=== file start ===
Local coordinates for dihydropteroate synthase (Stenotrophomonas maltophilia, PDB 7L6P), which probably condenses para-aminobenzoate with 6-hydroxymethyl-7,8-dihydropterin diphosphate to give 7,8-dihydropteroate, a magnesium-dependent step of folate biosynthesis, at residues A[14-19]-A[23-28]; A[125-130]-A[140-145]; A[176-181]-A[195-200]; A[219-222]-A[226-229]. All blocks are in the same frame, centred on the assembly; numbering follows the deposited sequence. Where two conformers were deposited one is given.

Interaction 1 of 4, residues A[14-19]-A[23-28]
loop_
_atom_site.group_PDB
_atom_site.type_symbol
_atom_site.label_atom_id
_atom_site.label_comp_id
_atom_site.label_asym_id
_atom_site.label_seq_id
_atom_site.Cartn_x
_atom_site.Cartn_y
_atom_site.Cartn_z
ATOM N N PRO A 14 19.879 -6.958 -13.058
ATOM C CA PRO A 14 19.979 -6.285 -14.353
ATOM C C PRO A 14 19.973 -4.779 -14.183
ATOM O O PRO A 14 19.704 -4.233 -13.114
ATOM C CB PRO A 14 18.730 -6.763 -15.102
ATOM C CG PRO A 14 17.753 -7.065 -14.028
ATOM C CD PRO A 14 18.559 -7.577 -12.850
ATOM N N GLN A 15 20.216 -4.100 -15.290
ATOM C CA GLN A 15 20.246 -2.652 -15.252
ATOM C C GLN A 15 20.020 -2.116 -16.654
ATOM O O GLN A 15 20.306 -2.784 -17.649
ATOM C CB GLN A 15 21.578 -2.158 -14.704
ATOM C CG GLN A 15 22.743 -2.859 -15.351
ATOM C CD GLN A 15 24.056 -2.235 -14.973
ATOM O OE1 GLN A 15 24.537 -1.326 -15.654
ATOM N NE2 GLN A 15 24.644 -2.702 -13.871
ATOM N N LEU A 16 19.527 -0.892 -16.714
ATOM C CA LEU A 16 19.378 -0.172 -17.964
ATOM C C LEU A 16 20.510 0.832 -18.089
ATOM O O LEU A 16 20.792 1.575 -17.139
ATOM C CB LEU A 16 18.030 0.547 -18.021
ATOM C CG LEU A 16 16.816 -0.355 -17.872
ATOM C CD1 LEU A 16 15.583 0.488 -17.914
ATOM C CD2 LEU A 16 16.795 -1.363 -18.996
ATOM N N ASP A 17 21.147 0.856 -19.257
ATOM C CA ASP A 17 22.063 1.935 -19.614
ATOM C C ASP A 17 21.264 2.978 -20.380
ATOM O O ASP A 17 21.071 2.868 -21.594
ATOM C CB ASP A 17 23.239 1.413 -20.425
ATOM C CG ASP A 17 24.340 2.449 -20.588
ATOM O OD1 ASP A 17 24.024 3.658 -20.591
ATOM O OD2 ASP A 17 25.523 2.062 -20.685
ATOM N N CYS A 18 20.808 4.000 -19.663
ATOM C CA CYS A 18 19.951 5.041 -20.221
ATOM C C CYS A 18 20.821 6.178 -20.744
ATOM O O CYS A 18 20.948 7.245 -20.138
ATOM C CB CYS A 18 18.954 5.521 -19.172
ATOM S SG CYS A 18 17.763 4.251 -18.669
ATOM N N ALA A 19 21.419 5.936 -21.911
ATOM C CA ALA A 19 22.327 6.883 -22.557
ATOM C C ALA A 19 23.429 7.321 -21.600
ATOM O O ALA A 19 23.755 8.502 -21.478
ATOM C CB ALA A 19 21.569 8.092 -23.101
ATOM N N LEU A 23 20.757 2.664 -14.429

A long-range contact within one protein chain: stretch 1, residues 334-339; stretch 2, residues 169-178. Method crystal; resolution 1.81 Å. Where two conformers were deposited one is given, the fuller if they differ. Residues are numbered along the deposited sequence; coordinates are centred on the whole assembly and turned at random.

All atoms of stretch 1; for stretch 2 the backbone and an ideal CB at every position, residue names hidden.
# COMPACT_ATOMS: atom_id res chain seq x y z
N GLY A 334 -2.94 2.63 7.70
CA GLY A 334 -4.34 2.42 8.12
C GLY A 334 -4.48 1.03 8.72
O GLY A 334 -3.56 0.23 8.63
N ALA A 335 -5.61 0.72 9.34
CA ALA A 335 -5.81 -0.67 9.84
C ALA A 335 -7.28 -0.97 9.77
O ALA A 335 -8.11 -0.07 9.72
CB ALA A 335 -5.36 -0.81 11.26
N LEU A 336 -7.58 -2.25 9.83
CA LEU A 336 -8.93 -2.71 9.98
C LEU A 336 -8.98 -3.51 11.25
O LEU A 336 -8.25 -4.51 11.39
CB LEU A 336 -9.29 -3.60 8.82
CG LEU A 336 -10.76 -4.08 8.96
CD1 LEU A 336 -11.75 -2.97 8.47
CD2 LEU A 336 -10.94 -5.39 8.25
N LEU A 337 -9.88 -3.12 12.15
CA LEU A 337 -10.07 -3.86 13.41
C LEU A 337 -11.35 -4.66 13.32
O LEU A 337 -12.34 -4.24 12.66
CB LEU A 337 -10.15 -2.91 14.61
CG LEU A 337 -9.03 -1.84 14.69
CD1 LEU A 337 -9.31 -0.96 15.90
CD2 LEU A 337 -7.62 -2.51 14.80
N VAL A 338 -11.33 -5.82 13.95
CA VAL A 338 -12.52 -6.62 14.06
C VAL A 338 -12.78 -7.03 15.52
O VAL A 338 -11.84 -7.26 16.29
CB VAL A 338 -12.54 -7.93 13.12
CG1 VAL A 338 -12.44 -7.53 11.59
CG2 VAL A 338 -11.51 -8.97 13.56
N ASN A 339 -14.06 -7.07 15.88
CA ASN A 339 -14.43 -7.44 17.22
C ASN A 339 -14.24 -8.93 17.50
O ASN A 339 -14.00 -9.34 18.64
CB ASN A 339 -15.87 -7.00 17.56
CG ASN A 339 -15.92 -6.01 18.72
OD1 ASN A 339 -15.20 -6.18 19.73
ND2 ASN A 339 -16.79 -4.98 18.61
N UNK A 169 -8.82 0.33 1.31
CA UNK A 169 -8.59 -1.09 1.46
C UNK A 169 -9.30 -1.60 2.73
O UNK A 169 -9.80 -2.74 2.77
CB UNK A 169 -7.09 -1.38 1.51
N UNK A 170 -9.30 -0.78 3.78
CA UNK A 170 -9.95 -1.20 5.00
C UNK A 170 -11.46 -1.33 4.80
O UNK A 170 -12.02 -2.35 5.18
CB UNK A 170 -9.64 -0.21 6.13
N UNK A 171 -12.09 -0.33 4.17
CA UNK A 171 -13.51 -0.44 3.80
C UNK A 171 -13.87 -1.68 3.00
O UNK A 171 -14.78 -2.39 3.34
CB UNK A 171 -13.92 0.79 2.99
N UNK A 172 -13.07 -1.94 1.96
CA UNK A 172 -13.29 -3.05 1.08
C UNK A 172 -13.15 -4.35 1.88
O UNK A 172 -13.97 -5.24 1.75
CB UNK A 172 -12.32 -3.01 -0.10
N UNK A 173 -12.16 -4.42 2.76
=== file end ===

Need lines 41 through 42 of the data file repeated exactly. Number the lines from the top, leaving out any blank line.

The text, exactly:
ATOM C CB ASP A 17 23.239 1.413 -20.425
ATOM C CG ASP A 17 24.340 2.449 -20.588